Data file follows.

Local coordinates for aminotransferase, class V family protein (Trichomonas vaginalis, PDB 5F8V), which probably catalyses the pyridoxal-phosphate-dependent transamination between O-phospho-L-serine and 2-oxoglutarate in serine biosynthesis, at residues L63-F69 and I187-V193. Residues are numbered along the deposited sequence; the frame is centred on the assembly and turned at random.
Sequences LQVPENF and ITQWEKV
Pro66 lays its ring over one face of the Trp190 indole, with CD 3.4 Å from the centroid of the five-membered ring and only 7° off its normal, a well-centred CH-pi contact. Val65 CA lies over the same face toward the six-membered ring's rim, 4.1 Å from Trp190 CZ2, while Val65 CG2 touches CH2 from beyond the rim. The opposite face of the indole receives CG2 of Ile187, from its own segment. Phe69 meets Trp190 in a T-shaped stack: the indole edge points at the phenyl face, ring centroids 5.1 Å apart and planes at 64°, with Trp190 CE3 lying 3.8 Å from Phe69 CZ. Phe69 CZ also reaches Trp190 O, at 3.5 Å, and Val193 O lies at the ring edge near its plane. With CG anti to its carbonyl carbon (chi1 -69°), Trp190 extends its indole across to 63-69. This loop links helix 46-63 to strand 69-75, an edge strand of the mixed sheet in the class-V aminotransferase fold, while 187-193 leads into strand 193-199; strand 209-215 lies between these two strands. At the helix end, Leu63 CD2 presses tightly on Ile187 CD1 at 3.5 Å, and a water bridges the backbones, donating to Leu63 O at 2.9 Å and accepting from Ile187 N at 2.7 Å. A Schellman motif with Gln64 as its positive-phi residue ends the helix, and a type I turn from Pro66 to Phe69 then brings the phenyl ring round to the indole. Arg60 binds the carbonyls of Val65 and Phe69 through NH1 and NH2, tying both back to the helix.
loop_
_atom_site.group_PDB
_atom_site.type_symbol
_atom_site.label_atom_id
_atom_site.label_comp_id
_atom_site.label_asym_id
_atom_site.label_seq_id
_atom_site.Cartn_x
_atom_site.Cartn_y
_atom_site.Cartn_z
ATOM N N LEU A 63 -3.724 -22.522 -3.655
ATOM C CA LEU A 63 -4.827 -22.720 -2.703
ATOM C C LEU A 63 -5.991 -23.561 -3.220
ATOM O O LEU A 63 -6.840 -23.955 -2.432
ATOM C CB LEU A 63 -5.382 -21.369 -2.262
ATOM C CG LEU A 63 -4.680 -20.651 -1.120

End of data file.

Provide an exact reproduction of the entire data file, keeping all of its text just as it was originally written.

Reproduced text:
Local coordinates for aminotransferase, class V family protein (Trichomonas vaginalis, PDB 5F8V), which probably catalyses the pyridoxal-phosphate-dependent transamination between O-phospho-L-serine and 2-oxoglutarate in serine biosynthesis, at residues L63-F69 and I187-V193. Residues are numbered along the deposited sequence; the frame is centred on the assembly and turned at random.
Sequences LQVPENF and ITQWEKV
Pro66 lays its ring over one face of the Trp190 indole, with CD 3.4 Å from the centroid of the five-membered ring and only 7° off its normal, a well-centred CH-pi contact. Val65 CA lies over the same face toward the six-membered ring's rim, 4.1 Å from Trp190 CZ2, while Val65 CG2 touches CH2 from beyond the rim. The opposite face of the indole receives CG2 of Ile187, from its own segment. Phe69 meets Trp190 in a T-shaped stack: the indole edge points at the phenyl face, ring centroids 5.1 Å apart and planes at 64°, with Trp190 CE3 lying 3.8 Å from Phe69 CZ. Phe69 CZ also reaches Trp190 O, at 3.5 Å, and Val193 O lies at the ring edge near its plane. With CG anti to its carbonyl carbon (chi1 -69°), Trp190 extends its indole across to 63-69. This loop links helix 46-63 to strand 69-75, an edge strand of the mixed sheet in the class-V aminotransferase fold, while 187-193 leads into strand 193-199; strand 209-215 lies between these two strands. At the helix end, Leu63 CD2 presses tightly on Ile187 CD1 at 3.5 Å, and a water bridges the backbones, donating to Leu63 O at 2.9 Å and accepting from Ile187 N at 2.7 Å. A Schellman motif with Gln64 as its positive-phi residue ends the helix, and a type I turn from Pro66 to Phe69 then brings the phenyl ring round to the indole. Arg60 binds the carbonyls of Val65 and Phe69 through NH1 and NH2, tying both back to the helix.
loop_
_atom_site.group_PDB
_atom_site.type_symbol
_atom_site.label_atom_id
_atom_site.label_comp_id
_atom_site.label_asym_id
_atom_site.label_seq_id
_atom_site.Cartn_x
_atom_site.Cartn_y
_atom_site.Cartn_z
ATOM N N LEU A 63 -3.724 -22.522 -3.655
ATOM C CA LEU A 63 -4.827 -22.720 -2.703
ATOM C C LEU A 63 -5.991 -23.561 -3.220
ATOM O O LEU A 63 -6.840 -23.955 -2.432
ATOM C CB LEU A 63 -5.382 -21.369 -2.262
ATOM C CG LEU A 63 -4.680 -20.651 -1.120